The RSA Awards Committee is pleased to announce the recipients of the 2013 RSA Doctoral Dissertation Award and the 2013 RSA Book Award. Both award recipients will be recognized at the RSA Institute this upcoming June in Lawrence, Kansas, with a public citation on Friday June 7 at the luncheon; both recipients will be recognized again during the luncheon at RSA 14 at San Antonio, Texas.
The committee awards the 2013 Rhetoric Society of America Dissertation Award to Lindsay Rose Russell for “Women in the English Language Dictionary” (University of Washington, co-chairs Anis Bawarshi and Colette Moore). This ambitious project, vast in historical scope and rich in historiographical significance, examines women’s participation in the English language dictionary from the early modern period to the present. Committee members variously described it as an “elegant study with astounding historical depth…fascinating and timely, impeccably researched, well theorized, and…beautifully written.” Dr. Russell does not merely recover women’s participation in the history of the dictionary; she asks us to rethink how we conceptualize dictionaries as a rhetorical genre, calling particular attention to both their historical gendering as well as a longstanding but heretofore hidden history of women’s rhetorical critique, from contributions as readers, writers, and patrons of the emerging dictionary genre in the early modern period to contemporary feminist dictionary projects. Applying both feminist and genre theory to a careful archival recovery project, and displaying a deep knowledge of English language history, “Women in the English Language Dictionary” makes a significant contribution to rhetorical studies.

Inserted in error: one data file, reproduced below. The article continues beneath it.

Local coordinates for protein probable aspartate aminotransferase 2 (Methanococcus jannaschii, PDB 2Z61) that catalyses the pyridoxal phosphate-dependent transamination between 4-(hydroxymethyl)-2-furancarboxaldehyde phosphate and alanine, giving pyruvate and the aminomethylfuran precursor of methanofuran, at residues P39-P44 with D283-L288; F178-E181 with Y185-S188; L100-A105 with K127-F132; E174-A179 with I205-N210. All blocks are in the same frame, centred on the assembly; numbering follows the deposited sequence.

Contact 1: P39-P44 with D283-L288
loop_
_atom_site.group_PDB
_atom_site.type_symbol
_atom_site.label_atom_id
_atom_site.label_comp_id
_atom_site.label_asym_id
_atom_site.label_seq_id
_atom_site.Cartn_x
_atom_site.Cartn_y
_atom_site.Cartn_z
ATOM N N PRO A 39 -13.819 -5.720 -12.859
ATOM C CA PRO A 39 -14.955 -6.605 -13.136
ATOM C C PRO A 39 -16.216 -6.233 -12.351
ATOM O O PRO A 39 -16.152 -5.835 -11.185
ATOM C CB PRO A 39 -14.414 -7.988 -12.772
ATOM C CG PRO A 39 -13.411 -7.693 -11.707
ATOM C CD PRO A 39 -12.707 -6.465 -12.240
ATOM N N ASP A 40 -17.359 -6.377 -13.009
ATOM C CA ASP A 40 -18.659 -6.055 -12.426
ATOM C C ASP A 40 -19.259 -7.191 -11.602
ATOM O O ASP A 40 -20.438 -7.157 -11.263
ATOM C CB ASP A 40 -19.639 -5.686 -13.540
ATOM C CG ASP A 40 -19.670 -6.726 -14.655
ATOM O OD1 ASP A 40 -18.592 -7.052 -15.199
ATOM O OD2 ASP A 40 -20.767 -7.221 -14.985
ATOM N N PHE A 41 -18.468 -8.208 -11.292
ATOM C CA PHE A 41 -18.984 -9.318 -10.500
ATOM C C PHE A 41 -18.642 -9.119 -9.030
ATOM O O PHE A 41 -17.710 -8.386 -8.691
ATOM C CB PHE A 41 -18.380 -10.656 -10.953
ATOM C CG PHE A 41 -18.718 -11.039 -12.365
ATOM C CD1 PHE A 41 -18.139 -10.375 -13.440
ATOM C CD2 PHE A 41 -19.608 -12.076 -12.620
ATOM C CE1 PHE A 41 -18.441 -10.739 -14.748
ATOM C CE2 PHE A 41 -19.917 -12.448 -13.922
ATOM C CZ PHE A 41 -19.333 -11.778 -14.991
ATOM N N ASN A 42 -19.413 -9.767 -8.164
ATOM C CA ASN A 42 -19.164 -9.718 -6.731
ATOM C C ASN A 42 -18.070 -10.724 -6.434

RSA book award committee has selected Gerard A. Hauser’s Prisoners of Conscience: Moral Vernaculars of Political Agency (University of South Carolina Press) for the 2013 RSA Book Award. One selection committee member wrote, “Prisoners of Conscience is impressive for the breadth and depth of the rhetorical archive with which it is concerned — the discourse of political prisoners — and the author’s inspiring engagement with this archive through wide-ranging scholarship on political oppression and resistance. Hauser’s employment of Giorgio Agamben’s concept of the state of exception, for example, directs our attention to how states govern political prisoners at the level of a population. Contra Agamben’s annulment of political resistance, Hauser convincingly illustrates how political dissent emerges from state-controlled liminal zones in the form of political prisoners’ strategic incursions, rhetoric of indirection, and through the generation of human rights witnessing publics. Prisoners of Conscience marks a timely scholarly intervention in rhetoric and communication studies and will undoubtedly influence scholars from a range of fields for years to come, especially those committed to imagining a new critical humanism.” Another selection committee member observed, “Hauser’s book contributes to important conversations in human rights, rhetoric and embodiment, and moral vernaculars. It adds an international dimension to the study of rhetoric, which is especially welcome. The examination of various modes of resistance employed by those generally deemed most vulnerable to the raw exercise of force offers important insights into rhetoric, power, and the connections between them.” Yet a third selection committee member commented, “Hauser’s book is really smart . . . . Hauser’s is rhetorically rich and rather than following one concept through a number of case studies, . . . Hauser explores the vernacular rhetorics of POCs. I appreciated his case studies and the rhetorical detail he contributes to the text connecting concepts like ethos construction, rhetorical frames, enargeia, etc. to moments of starvation, brutality, and imprisonment.”
Members of the RSA Award selection committee were Antonio DeVelesco, Jessica Enoch, Lisa Flores, David Gold, Wendy Hesford, Lester Olson, Mary Stuckey, and Shevaun Watson. The Dissertation Award process was chaired by David Gold, while the Book Award process was chaired by Lester Olson, who also chaired the RSA Awards committee.